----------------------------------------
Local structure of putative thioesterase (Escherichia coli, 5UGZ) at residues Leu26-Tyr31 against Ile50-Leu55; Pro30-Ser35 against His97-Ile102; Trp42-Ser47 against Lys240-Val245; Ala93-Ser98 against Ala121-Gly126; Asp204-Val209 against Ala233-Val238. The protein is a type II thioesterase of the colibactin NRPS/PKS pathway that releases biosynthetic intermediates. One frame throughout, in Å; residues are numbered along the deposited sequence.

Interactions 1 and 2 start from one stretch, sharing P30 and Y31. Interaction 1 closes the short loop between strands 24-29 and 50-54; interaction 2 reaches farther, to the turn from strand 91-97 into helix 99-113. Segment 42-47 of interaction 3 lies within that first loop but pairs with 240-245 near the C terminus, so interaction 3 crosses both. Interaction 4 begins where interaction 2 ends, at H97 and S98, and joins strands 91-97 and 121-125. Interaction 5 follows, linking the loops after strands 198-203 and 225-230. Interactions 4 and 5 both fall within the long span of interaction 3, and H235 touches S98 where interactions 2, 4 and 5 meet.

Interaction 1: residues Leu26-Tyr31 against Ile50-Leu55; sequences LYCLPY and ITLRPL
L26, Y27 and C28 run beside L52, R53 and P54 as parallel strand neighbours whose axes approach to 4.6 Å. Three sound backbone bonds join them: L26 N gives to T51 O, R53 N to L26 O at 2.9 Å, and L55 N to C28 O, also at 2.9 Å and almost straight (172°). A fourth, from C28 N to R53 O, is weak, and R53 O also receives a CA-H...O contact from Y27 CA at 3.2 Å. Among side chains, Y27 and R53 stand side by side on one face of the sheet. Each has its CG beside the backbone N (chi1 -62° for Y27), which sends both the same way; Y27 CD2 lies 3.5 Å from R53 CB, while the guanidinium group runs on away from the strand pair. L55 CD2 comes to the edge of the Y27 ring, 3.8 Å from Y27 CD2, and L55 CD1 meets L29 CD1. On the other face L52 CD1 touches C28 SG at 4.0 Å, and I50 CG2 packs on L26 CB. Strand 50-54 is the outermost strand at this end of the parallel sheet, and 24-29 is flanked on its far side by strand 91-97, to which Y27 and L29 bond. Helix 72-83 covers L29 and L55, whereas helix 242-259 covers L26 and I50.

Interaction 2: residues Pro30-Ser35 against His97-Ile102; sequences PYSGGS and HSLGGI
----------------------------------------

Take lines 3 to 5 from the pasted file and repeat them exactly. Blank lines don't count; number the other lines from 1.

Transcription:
Interaction 1: residues Leu26-Tyr31 against Ile50-Leu55; sequences LYCLPY and ITLRPL
L26, Y27 and C28 run beside L52, R53 and P54 as parallel strand neighbours whose axes approach to 4.6 Å. Three sound backbone bonds join them: L26 N gives to T51 O, R53 N to L26 O at 2.9 Å, and L55 N to C28 O, also at 2.9 Å and almost straight (172°). A fourth, from C28 N to R53 O, is weak, and R53 O also receives a CA-H...O contact from Y27 CA at 3.2 Å. Among side chains, Y27 and R53 stand side by side on one face of the sheet. Each has its CG beside the backbone N (chi1 -62° for Y27), which sends both the same way; Y27 CD2 lies 3.5 Å from R53 CB, while the guanidinium group runs on away from the strand pair. L55 CD2 comes to the edge of the Y27 ring, 3.8 Å from Y27 CD2, and L55 CD1 meets L29 CD1. On the other face L52 CD1 touches C28 SG at 4.0 Å, and I50 CG2 packs on L26 CB. Strand 50-54 is the outermost strand at this end of the parallel sheet, and 24-29 is flanked on its far side by strand 91-97, to which Y27 and L29 bond. Helix 72-83 covers L29 and L55, whereas helix 242-259 covers L26 and I50.

Interaction 2: residues Pro30-Ser35 against His97-Ile102; sequences PYSGGS and HSLGGI